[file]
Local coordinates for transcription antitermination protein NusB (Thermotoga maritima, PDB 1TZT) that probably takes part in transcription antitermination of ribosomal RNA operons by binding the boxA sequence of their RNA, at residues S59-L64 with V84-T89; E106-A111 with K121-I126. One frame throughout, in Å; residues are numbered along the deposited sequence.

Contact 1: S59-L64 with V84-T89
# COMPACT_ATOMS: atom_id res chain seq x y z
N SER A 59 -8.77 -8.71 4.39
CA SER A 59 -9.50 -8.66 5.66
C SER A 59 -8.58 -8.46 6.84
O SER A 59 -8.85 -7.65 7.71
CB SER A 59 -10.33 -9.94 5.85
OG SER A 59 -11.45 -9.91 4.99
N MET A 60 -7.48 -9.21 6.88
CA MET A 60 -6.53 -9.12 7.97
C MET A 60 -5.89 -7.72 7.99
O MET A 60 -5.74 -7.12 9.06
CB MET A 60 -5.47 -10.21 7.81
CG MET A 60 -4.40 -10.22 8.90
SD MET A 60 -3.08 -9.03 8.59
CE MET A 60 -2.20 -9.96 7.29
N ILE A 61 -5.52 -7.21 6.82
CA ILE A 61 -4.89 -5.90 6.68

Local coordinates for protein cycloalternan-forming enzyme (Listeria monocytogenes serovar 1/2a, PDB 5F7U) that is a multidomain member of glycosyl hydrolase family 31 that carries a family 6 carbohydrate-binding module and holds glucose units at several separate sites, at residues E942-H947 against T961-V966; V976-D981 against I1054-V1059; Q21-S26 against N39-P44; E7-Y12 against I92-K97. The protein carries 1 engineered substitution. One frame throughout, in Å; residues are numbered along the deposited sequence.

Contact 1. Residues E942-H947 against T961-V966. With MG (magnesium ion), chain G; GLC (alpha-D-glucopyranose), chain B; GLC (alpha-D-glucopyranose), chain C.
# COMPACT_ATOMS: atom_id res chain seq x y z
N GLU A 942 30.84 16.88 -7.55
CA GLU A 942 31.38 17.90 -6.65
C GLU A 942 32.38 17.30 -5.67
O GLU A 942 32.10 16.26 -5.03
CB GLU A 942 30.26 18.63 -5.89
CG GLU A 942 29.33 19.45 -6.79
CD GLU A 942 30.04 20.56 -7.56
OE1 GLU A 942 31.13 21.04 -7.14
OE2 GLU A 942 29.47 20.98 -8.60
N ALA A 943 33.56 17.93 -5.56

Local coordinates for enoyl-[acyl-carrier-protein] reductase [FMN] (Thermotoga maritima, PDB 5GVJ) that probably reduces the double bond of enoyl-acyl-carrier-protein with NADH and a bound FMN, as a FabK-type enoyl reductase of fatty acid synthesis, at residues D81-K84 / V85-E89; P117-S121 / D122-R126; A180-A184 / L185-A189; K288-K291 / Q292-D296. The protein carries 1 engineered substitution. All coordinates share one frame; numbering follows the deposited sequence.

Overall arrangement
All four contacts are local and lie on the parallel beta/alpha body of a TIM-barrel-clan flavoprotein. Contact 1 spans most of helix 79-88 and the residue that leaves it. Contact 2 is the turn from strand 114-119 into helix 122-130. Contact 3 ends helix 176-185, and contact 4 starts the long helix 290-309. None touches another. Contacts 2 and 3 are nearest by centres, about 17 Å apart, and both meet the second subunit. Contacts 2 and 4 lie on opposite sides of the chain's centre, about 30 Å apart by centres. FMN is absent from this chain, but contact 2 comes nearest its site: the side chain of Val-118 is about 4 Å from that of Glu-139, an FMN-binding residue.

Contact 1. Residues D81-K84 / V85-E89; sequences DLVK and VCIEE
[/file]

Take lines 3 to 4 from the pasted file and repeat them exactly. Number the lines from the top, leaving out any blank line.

# COMPACT_ATOMS: atom_id res chain seq x y z
N SER A 59 -8.77 -8.71 4.39